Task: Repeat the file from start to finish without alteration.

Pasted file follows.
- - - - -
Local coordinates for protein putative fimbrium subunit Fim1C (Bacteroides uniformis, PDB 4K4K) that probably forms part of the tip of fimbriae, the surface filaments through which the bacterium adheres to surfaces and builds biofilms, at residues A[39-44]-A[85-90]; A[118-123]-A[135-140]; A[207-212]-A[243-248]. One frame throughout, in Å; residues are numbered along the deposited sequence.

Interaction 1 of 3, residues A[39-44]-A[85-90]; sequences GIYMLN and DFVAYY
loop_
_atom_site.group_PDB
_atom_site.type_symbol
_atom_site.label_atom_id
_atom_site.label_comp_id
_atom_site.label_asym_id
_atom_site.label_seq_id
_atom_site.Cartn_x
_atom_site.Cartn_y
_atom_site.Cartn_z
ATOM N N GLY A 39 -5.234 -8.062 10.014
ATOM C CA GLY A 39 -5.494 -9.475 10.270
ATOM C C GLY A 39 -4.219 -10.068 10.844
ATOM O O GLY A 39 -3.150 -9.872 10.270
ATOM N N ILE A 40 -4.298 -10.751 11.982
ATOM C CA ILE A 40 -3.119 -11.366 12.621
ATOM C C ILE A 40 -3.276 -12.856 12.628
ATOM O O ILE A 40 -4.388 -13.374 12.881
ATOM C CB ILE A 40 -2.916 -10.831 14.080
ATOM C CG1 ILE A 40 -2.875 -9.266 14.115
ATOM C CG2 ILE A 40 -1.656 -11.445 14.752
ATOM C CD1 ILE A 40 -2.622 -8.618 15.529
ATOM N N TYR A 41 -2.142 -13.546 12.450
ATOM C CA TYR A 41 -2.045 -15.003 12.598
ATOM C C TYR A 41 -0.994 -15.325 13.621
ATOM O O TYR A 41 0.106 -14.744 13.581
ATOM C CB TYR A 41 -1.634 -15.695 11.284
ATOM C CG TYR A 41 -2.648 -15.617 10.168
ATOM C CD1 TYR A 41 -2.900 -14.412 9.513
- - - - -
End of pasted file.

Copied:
Local coordinates for protein putative fimbrium subunit Fim1C (Bacteroides uniformis, PDB 4K4K) that probably forms part of the tip of fimbriae, the surface filaments through which the bacterium adheres to surfaces and builds biofilms, at residues A[39-44]-A[85-90]; A[118-123]-A[135-140]; A[207-212]-A[243-248]. One frame throughout, in Å; residues are numbered along the deposited sequence.

Interaction 1 of 3, residues A[39-44]-A[85-90]; sequences GIYMLN and DFVAYY
loop_
_atom_site.group_PDB
_atom_site.type_symbol
_atom_site.label_atom_id
_atom_site.label_comp_id
_atom_site.label_asym_id
_atom_site.label_seq_id
_atom_site.Cartn_x
_atom_site.Cartn_y
_atom_site.Cartn_z
ATOM N N GLY A 39 -5.234 -8.062 10.014
ATOM C CA GLY A 39 -5.494 -9.475 10.270
ATOM C C GLY A 39 -4.219 -10.068 10.844
ATOM O O GLY A 39 -3.150 -9.872 10.270
ATOM N N ILE A 40 -4.298 -10.751 11.982
ATOM C CA ILE A 40 -3.119 -11.366 12.621
ATOM C C ILE A 40 -3.276 -12.856 12.628
ATOM O O ILE A 40 -4.388 -13.374 12.881
ATOM C CB ILE A 40 -2.916 -10.831 14.080
ATOM C CG1 ILE A 40 -2.875 -9.266 14.115
ATOM C CG2 ILE A 40 -1.656 -11.445 14.752
ATOM C CD1 ILE A 40 -2.622 -8.618 15.529
ATOM N N TYR A 41 -2.142 -13.546 12.450
ATOM C CA TYR A 41 -2.045 -15.003 12.598
ATOM C C TYR A 41 -0.994 -15.325 13.621
ATOM O O TYR A 41 0.106 -14.744 13.581
ATOM C CB TYR A 41 -1.634 -15.695 11.284
ATOM C CG TYR A 41 -2.648 -15.617 10.168
ATOM C CD1 TYR A 41 -2.900 -14.412 9.513